Single-producer lots in Ethiopia represent a special and relatively recent development in the country's coffee industry. Traditionally, Ethiopian coffee has been sold through a complex system of cooperatives, auction houses, and commodity traders, making it challenging to trace coffee back to individual farmers. However, in recent years, efforts have been made to establish more direct relationships and highlight the unique qualities of coffee produced by individual farmers. Within the pilot season of the Doyenne subscription, it has been our goal to represent all the variances across specialty coffee, and we are lucky to have this natural processed lot to share, produced by Bogalech Dukkale in the Guji zone.
Sookoo Coffee and Bogalech Dukkale, by Osito Coffee
We have been working with Sookoo's founder, Ture Waji, since our earliest days sourcing coffee in Ethiopia. Ture and his brother, Assefa, founded Sookoo (legally, Dambi Uddo Agro Industry) in late 2018/early 2019. In that same harvest, Osito delivered to Dambi Uddo their very first registered purchase contract.
Ever considering ways to pursue existing relationships in deeper/more meaningful ways, two years ago we asked Ture to start considering farmers that were delivering cherry to his station in large enough volumes that we may be able to keep their cherry separate and, thus, have single farmer lots, dried by the Sookoo team. The goal was to indentify producers that would have historically delivered to Shoondhisa or Bookkisa, the two community lots Osito considers foundational to our work with Sookoo.
This year, we were fortunate enough to purchase two such lots from Sookoo, including this wonderful coffee from Bogalech Dukkale. Even during what ended up being an incredibly challenging year for quality in Southern Ethiopia, Bogalech and Ture were able to produce something very special. Bogalech Dukkale is a 45 year old mother of six. She and her husband oversee a four hectare farm that Bogalech inherited from her parents, who were also coffee producers.
NATURALLY PROCESSED COFFEE
Natural coffees are beautiful… Okay, natural coffees are beautiful when done properly, but can be equally terrible when things go wrong. Natural processing, or dry processing, refers to the act of drying and fermenting coffee inside the cherry. Long before the age of portafilter tattoos and dual-boiler home espresso machines, coffee was picked and dried this way out of convenience. It is, to this day, still the most convenient and economically friendly way to process coffee cherries. (It’s estimated that dry-processing can use up to 90% less water than the washing process.) So why isn’t all coffee processed this way? Well, as coffee made its way across the world, it was commoditized and standardized, just like all other products spread by colonialism, but that’s a whole other story... Adding to the boom of washed processing, the natural process method can be tricky to get right, due to the delicate nature of fermentation and drying. What does all this have to do with the final cup? Well, when you leave the skin and fruit of the coffee cherry on the seed throughout fermentation and drying, that fruit begins to break down, imparting esters that influence delicate florals and big fruit notes into the seed that survive the roasting process. If it’s rushed or handled incorrectly, this fruit rot can lend off-flavors to the coffee, making the final cup “dirty” or “fermenty.”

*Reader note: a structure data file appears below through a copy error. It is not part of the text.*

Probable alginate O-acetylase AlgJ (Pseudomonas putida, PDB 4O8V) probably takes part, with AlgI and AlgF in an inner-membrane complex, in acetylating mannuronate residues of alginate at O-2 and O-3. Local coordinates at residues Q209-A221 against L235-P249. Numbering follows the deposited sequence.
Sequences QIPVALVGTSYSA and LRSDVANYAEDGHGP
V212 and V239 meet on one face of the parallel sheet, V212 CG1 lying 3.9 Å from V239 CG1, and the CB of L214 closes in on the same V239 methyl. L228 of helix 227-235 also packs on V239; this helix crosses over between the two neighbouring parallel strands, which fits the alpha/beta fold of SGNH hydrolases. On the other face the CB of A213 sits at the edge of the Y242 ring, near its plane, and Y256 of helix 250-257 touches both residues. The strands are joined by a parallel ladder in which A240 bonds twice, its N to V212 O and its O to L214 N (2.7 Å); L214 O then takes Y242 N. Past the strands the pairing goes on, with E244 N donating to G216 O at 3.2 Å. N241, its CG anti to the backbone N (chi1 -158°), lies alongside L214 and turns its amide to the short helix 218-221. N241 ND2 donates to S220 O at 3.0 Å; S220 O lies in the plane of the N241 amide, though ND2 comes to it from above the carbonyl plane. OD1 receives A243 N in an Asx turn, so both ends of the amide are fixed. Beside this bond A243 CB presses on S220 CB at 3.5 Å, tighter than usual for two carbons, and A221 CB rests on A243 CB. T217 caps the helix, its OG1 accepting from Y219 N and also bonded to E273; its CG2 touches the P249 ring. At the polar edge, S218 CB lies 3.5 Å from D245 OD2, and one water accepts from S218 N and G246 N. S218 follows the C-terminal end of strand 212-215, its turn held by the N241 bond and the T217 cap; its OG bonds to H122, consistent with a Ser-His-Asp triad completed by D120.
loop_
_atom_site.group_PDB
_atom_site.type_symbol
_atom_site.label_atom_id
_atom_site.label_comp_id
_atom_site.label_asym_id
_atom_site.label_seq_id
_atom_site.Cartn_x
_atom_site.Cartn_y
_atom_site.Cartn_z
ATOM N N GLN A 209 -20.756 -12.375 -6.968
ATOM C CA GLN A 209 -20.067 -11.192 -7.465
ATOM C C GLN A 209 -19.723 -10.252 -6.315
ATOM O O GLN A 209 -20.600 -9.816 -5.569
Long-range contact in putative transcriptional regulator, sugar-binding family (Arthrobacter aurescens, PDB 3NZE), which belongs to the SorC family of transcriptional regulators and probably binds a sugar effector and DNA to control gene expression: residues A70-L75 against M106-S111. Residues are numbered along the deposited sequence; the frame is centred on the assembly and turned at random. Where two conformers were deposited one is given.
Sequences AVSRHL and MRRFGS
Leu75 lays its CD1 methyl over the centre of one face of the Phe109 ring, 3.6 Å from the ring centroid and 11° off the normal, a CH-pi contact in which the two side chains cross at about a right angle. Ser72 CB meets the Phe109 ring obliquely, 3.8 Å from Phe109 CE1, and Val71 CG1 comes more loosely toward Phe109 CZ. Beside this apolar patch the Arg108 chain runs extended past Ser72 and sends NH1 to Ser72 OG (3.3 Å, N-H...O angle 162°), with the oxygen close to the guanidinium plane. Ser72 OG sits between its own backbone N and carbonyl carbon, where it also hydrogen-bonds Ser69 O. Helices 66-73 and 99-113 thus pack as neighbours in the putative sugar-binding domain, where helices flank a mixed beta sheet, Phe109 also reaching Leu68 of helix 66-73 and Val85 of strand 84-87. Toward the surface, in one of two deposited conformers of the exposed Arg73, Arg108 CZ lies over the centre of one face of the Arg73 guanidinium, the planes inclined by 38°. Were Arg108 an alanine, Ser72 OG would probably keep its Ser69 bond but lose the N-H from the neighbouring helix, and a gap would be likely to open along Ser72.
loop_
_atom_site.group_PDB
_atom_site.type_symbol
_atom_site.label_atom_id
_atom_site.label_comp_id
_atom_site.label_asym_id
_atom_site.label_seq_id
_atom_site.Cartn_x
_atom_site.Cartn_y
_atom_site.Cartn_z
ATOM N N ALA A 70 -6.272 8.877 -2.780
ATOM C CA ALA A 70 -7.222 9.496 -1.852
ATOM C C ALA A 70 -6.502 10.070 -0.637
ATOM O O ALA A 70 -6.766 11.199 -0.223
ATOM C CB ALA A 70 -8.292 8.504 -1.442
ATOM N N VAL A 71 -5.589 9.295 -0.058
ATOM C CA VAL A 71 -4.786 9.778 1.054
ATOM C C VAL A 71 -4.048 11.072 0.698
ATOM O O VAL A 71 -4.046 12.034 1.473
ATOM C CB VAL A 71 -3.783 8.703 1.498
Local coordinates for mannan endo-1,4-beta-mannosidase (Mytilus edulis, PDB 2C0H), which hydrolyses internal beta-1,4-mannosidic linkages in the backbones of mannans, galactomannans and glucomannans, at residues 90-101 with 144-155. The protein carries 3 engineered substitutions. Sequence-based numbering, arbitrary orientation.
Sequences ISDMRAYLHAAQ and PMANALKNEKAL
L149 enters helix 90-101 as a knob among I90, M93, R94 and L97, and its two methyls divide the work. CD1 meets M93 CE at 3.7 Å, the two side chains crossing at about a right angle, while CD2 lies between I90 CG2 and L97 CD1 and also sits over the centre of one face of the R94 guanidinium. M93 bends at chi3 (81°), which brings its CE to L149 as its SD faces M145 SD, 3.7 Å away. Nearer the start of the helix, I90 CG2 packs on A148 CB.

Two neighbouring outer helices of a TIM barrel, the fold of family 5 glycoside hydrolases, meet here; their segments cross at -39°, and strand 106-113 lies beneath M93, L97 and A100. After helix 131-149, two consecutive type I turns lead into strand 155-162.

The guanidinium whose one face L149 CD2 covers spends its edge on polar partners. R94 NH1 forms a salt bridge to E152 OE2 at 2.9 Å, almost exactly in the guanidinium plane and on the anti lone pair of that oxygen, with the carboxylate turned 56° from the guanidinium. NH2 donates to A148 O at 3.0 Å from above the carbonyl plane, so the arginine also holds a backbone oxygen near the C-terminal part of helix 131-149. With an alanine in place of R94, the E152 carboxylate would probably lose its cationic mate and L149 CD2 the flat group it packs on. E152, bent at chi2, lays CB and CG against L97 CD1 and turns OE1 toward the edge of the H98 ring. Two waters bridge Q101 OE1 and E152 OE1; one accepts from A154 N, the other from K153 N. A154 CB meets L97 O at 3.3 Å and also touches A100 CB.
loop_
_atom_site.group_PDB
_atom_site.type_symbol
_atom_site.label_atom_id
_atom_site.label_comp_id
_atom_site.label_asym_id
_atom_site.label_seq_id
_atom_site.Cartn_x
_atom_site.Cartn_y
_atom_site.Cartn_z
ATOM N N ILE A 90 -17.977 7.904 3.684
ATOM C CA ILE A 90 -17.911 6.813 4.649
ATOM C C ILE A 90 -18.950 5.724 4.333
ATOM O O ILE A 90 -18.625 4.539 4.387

How is this done? It starts at harvest, with the selective harvesting of ripe coffee cherries. Only the fully mature cherries are picked, as they have the highest sugar content and flavor potential. The harvested cherries are then sorted to remove any damaged or under ripe cherries. This ensures that only the best quality cherries are used in the primary fermentation. After sorting, the cherries are spread out in thin layers on large drying beds or patios to dry naturally under the sun. (or sometimes under shade) They are periodically raked and turned to ensure even drying. This step can take several weeks depending on weather conditions. As the cherries dry, they undergo a natural fermentation process. Enzymes present in the fruit interact with the sugars and other compounds, causing chemical reactions that impact the flavor profile of the coffee. This fermentation adds complexity and fruity flavors to the final cup. During the drying/ fermentation process, the cherries must be protected from rain, humidity, pests, and mold. Farmers often cover the cherries with tarps during the night or when there's a risk of adverse weather. The coffee cherries are dried until they reach an optimal moisture content of around 11-12%. At this point, the cherries have shrunk, and the outer skin and fruit can be easily removed to reveal the green coffee seed inside, which is ready for roasting after a short boat ride. Basically, that single cherry begins to slowly decay, and controlling that delicate action through advanced technique and metrics allow us, lucky folks, to drink wonderfully floral and fruity coffees.